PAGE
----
Simply Slavic festival survives setbacks

Correspondent photos / Brandon Cantwell... Catherine Katrenich of Brecksville walks in the Parade of the Slavic nations during the weekend’s Simply Slavic festival at the Youngstown Foundation Amphitheatre. In the years since the event’s beginning, the strolling table girl has become a symbol and mascot of the event, capturing all 13 Slavic nations in one outfit.

YOUNGSTOWN — An explosion that shook the downtown area nearly three weeks ago and a gas leak on opening day could do little to stop thousands from enjoying the diverse cultural flavors of the Simply Slavic festival Friday and Saturday.

Simply Slavic opened its gates at 5 p.m. Friday, bringing in talents from all over the region. The opening ceremony at 6 p.m. officially kicked off the event and featured a parade of flags of the 13 countries whose immigrants settled here.

Aundrea Cika Heschmeyer, one of the festival’s organizers, said they already had concerns — primarily visitor experience — following the change in venue to the Youngstown Foundation Amphitheatre.

“How were they going to manage with the change to one gate, a security swipe, walking down or around to food tents or even new parking options; it was a big unknown,” Heschmeyer said. “Sharing our feelings, some entertainment came into town earlier in the week to check out the significantly bigger stage to be ready.”

Heschmeyer said Friday’s gas situation was very challenging, as they needed to evacuate the site for hours during the event’s setup, going to the Covelli Centre to wait.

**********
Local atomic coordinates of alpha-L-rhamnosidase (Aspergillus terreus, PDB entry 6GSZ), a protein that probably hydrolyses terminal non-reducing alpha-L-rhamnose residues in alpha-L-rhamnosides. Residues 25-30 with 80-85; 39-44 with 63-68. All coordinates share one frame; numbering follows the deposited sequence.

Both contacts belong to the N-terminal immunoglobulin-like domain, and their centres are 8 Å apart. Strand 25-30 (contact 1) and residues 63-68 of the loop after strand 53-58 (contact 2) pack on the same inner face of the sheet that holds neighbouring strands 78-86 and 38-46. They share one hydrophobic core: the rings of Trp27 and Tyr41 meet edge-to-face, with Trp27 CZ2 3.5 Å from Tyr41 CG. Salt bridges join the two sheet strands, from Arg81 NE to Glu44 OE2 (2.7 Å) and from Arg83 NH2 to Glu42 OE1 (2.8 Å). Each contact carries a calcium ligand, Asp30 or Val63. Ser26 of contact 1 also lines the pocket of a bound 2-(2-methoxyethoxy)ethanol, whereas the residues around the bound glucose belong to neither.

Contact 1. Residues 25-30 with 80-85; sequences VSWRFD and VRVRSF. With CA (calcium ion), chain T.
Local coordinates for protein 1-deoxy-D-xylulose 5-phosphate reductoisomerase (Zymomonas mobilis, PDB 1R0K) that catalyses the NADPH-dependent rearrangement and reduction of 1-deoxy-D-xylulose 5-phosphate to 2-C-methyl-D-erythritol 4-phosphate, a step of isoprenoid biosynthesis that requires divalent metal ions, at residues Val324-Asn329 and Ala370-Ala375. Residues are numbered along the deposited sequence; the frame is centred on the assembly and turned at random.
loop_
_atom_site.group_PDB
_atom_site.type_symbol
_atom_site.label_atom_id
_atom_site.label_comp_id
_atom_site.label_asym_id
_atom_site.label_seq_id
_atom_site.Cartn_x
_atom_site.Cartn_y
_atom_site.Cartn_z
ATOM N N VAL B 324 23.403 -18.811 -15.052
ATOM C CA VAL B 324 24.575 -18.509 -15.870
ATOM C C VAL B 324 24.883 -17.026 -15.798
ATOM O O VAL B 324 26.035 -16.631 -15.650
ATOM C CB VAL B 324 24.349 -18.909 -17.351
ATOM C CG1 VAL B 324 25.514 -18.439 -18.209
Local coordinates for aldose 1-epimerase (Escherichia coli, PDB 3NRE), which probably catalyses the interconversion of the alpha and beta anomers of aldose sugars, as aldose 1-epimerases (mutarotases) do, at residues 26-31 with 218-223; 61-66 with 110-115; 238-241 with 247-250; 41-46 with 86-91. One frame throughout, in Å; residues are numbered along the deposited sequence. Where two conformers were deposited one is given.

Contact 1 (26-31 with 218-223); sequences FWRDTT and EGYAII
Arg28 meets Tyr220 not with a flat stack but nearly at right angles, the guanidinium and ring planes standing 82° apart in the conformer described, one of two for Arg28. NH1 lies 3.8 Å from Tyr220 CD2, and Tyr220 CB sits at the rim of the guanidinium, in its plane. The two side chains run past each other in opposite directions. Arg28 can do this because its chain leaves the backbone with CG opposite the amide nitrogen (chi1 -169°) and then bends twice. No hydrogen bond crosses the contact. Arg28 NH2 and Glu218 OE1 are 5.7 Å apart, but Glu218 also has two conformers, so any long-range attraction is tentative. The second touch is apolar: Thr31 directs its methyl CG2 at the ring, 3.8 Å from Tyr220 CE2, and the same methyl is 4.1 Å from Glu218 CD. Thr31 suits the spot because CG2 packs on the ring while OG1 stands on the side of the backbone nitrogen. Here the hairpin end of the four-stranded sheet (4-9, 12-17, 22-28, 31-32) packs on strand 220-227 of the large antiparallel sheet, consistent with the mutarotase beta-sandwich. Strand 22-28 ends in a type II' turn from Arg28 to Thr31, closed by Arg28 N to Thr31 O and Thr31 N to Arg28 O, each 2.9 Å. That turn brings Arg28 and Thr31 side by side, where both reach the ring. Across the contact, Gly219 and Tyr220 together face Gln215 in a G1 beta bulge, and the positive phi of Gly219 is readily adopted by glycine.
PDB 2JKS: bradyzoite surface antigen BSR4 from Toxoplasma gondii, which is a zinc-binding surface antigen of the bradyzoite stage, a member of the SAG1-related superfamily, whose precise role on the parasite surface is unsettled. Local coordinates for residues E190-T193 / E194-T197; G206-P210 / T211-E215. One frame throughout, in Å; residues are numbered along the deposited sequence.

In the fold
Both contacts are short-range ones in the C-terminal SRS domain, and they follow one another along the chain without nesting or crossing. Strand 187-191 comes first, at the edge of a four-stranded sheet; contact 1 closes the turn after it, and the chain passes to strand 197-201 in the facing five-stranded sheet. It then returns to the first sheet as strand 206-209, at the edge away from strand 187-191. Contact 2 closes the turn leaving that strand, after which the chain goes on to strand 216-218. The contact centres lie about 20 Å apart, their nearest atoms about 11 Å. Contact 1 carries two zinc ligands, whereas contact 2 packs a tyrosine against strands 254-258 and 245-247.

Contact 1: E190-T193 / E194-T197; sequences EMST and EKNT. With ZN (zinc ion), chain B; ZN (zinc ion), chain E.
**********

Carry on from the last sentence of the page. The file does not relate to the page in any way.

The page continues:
“We messaged all vendors who were scheduled to arrive and intercepted them to join us. We stayed hopeful and positive,” Heschmeyer said. “The toughest thing was not knowing when we could announce that we were a go and jump back in to set up.”

Heschmeyer explained that because of the gas leak, many attendees erred on the side of caution, choosing to stay away. However, Saturday looked to be a rebound with attendance to give both visitors and vendors a better experience, she said.

Catherine Katrenich of Brecksville returned yet again to serve as the festival’s iconic strolling table girl, Rodina, a role she’s played for the past six years. Katrenich said giving her proper access plays into the festival’s planning, as they need to make sure she has room to roll and walk around.

“The table can be hard to move in, but once I get moving, I’m rolling,” Katrenich said. “Getting into the costume takes some time, putting on the headdress and getting into the table are the last things to do before I head out.”

This year’s festival drew an array of vendors from all over the country. One of these vendors was Recultured Designs owner Alexandra Lisiecki, hailing from San Francisco. She said she makes sure to include two Midwest festivals solely to attend this one.

“I have had the pleasure of attending the Simply Slavic festival on two separate occasions, and each visit has only deepened my appreciation for the event and the wonderful people involved,” Lisiecki said. “Both the Cleveland and Youngstown communities remind me so much of my beloved Detroit community, with their warmth, diversity and strong cultural heritage.”

“I may live in California, but my heart always belongs to the Midwest,” Lisiecki added.

Rodina Lager was available at the festival after Friday’s 6 p.m. ceremonial tapping, presided over by Mike Ekoniak of Youngstown and Adam Keck, owner of Modern Methods Brewing Co. in Warren, which created the event’s signature beer.

Keck explained the beer’s flavor has been the same since the collaboration with Simply Slavic began nearly a decade ago, but the slight variation in ingredients make the keg tap exciting so they can see how it turns out.

This year’s blend included raspberry and ginger, something he said they added at the last minute at Friday’s opening ceremony.

Keck said this year’s keg sold out in record time. With people asking if they can get it in cans for next year, Keck added they might consider it.

A portion of each sale of Rodina Lager goes to Simply Slavic’s scholarship fund. Keck said over the past seven years, they’ve raised several thousand dollars for it.

The festival closed with the traditional Vatra, or bonfire, Saturday night, an event that also has become a popular symbol of Simply Slavic.

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